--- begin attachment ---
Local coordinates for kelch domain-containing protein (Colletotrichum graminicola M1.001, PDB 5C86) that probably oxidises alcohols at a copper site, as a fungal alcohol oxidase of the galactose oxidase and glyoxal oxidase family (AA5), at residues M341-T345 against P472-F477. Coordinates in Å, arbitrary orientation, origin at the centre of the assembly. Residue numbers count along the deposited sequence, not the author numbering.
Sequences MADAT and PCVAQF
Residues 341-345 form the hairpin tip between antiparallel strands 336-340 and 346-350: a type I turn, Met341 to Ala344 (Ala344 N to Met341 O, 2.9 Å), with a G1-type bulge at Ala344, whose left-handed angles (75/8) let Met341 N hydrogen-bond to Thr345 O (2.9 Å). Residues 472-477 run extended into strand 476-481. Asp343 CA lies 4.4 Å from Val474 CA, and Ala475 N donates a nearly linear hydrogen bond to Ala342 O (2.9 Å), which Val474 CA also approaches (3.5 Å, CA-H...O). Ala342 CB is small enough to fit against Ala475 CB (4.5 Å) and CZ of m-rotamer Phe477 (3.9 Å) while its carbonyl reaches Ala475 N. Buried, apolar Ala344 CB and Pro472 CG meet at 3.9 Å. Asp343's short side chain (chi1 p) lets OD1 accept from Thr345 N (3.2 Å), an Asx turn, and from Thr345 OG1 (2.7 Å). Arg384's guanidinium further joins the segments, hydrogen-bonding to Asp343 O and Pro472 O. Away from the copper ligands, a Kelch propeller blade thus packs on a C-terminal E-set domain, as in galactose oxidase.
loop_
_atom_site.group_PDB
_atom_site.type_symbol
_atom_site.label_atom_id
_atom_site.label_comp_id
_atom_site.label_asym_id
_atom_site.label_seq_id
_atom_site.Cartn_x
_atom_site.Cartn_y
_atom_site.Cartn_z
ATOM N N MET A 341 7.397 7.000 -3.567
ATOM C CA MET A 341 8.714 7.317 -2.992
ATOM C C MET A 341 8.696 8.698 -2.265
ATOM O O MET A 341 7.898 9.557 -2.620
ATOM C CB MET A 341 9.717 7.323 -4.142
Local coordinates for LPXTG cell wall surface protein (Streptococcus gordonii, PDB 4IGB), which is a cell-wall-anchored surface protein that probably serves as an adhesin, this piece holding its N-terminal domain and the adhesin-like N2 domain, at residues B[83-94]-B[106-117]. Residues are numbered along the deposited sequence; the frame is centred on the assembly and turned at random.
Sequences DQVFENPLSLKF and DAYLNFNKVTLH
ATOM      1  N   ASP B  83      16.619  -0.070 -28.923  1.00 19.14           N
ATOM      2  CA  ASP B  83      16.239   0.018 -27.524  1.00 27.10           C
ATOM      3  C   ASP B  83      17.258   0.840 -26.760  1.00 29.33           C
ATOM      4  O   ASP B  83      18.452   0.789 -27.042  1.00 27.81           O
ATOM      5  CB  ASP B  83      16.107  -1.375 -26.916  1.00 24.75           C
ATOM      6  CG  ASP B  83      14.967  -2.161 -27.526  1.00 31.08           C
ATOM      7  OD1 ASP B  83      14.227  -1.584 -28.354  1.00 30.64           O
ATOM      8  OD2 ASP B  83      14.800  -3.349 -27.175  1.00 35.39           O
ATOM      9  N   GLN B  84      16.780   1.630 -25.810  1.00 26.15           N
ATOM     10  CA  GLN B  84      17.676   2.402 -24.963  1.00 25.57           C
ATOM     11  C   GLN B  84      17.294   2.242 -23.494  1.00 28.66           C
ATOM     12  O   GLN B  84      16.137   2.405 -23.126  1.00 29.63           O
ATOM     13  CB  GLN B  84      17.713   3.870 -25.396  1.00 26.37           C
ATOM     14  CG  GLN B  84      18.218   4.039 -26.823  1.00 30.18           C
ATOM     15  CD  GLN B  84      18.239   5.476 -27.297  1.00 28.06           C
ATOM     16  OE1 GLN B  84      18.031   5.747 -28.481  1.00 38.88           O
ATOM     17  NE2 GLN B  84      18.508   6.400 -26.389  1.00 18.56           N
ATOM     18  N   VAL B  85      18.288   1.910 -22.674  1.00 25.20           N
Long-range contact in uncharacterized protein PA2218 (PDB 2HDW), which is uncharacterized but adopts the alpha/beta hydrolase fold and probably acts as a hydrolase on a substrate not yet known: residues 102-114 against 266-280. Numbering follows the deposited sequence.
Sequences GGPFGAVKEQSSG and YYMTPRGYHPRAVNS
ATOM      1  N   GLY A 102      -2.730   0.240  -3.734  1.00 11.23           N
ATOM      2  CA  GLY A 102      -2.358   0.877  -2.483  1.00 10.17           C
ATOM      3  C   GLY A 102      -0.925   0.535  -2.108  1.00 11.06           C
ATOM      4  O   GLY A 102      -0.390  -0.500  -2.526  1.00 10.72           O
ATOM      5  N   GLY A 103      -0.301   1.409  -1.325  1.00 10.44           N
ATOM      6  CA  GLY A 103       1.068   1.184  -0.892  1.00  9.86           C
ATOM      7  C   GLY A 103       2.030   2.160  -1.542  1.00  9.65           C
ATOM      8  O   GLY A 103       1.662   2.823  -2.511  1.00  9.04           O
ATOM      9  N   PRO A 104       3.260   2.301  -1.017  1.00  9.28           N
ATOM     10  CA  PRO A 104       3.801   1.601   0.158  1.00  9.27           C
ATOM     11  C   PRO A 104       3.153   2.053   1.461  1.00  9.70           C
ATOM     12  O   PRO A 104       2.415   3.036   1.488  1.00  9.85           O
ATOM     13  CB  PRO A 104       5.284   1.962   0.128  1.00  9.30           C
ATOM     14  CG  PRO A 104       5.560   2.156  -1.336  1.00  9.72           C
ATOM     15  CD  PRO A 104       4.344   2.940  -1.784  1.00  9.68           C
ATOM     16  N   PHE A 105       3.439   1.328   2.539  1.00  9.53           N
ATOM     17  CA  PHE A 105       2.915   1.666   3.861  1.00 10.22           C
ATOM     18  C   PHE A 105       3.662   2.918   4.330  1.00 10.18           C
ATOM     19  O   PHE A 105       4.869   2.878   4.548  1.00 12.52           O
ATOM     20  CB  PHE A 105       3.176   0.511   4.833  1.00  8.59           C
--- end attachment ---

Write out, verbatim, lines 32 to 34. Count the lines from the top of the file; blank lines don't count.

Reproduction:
ATOM     12  O   GLN B  84      16.137   2.405 -23.126  1.00 29.63           O
ATOM     13  CB  GLN B  84      17.713   3.870 -25.396  1.00 26.37           C
ATOM     14  CG  GLN B  84      18.218   4.039 -26.823  1.00 30.18           C